Jump back five years. I am at one of our local wildlife rehabilitation centers, and I notice a large Bard Owl sitting in a cage behind the door to the center.

The cage isn’t clean, and it’s too small for the owl, so he can’t even stretch his wings.

When I ask about Bard Owl, I am told that he is blind and has been with this center for a while now.  If you look at some of the other bird cages in this center, they too are dirty and messy, many times simply because the birds can poop at a surprisingly fast and often rate.  

As the majority of the other wild animals that find their way to this center, I am feeling assured that Bard Owl was being taken care of and would be out of that cage shortly once recovery progressed.

NOT true.

Five years later, May 2017.

This past May, I found myself at the same local wildlife rehabilitation center, when I  brought in a turtle that had been hit by a vehicle, and left for dead on the side of the road.  

While there, I asked if I could drop in on the rehab center.

And there, behind the door, was same poor Bard Owl. Same too-small cage, same dirty environment.

When I asked about Bard Owl, I was told that Bard Owl had been blind for some years, and he just sat perched in the same cage, 24/7.

You mean no-one took him out? No.

You mean no-one offered him a bigger cage? No.

You mean he wasn’t able to even stretch out his wings? No.

First thought: OMG.  Maybe I should have known and said something five years ago.

Second thought: Hm.

And then, here I go again.

Immediately, I called the owner of this center.  My calls were never returned.  

Then, I reached out to a local organization that houses and cares for permanently injured birds of prey on our area (Wild Wings) to see if they would be able to help. They were supportive and interested, but this issue needed escalating first.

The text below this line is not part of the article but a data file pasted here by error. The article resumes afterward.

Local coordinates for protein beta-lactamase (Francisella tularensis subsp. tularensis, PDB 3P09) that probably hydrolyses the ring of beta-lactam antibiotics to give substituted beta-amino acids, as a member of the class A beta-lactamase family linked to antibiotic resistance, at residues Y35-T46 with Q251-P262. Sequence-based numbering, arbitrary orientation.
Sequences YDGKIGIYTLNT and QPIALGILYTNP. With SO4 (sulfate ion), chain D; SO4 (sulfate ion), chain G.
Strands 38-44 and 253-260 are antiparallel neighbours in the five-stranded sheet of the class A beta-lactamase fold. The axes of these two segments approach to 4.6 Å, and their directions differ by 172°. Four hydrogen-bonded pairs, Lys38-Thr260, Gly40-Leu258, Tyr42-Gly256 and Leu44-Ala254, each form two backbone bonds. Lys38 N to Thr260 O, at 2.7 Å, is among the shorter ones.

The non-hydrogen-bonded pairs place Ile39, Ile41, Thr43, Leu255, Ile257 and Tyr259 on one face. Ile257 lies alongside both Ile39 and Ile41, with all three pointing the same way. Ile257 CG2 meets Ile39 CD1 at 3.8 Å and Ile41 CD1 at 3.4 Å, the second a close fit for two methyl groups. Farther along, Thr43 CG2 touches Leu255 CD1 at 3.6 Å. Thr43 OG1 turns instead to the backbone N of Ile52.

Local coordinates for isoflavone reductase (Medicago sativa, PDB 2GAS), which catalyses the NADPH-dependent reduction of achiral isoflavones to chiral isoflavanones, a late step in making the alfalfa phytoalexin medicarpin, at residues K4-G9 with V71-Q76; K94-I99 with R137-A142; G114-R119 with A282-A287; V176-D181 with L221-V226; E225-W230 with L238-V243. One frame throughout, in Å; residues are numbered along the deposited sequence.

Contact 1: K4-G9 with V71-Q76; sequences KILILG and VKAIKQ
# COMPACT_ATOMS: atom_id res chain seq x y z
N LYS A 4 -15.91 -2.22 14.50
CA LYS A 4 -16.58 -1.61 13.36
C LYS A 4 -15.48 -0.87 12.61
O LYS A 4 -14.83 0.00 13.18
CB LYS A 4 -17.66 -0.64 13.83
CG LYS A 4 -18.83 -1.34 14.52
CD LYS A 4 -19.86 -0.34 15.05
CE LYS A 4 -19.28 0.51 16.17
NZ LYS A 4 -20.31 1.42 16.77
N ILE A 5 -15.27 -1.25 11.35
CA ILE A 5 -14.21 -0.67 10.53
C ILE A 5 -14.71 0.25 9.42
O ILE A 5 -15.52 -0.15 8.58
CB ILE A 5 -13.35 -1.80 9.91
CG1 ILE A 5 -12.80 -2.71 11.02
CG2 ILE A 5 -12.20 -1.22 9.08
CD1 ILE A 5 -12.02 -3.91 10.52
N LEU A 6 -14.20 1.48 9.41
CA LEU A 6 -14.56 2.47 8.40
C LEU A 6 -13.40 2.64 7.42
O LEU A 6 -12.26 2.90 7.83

Not many people realize that there is more than one way to report abuse and neglect.  For a wild animal in the care of a rehab environment, a good place to start if you have questions or concerns about the treatment and care of that animal is your local chapter of the DEC (Department of Conservation).

The DEC has the power to investigate and go where other entities (like myself or another wildlife rehabber) cannot. They can request records, certificates and licenses, and all things related to the animal in question.

My calls to the New York State Department of Conservation (our local chapter) began. Concerned citizens can make a complaint anonymously or not.  My contact at the DEC laughed when I told him he could have all of my information, and even tell the rehab center who was making the complaint – because they receive so many people who want to remain invisible.  I am NEVER anonymous when it comes to Animal Welfare, in fact, I am proudly, quite the opposite.

It didn’t take long for the DEC to update me with the information I already knew in my heart – that this center should not have been keeping this Bard Owl.  

Why? First, licensing. Rehabbers need specific licenses for specific services. Second, when a wild animal is proven to be unrelease-able (back in the wild), a rehabber is permitted to care for that animal based on licensing and criteria based on that animal. If the animal cannot be properly cared for and maintained according to guidelines set by licensing, then that animal would need to relocated or be euthanized for quality of life reasons.

In the case of Bard Owl, permanent blindness obviously made him unable to ever be released into the wild.  There was no licensing in place to maintain him, and there was nothing being done to expand his quality of life. 

Such a sad, lonely, tiny life this Bard Owl was living, and it. made. me. very. mad.

It took some weeks for the DEC to organize transfer of this Bard Owl to Wild Wings, but it did happen.   And a few weeks ago, I received a call stating that Bard Owl was in a new home.

I went to visit  Bard Owl at Wild Wings the first weekend he was there.  In speaking with the Director of Wild Wings, Bard Owl was renamed “Archer” and was put in a lovely outdoor enclosure with a roommate Bard Owl named Hunter (also blind). 

Injured Turtle May 2017 just-do-something.org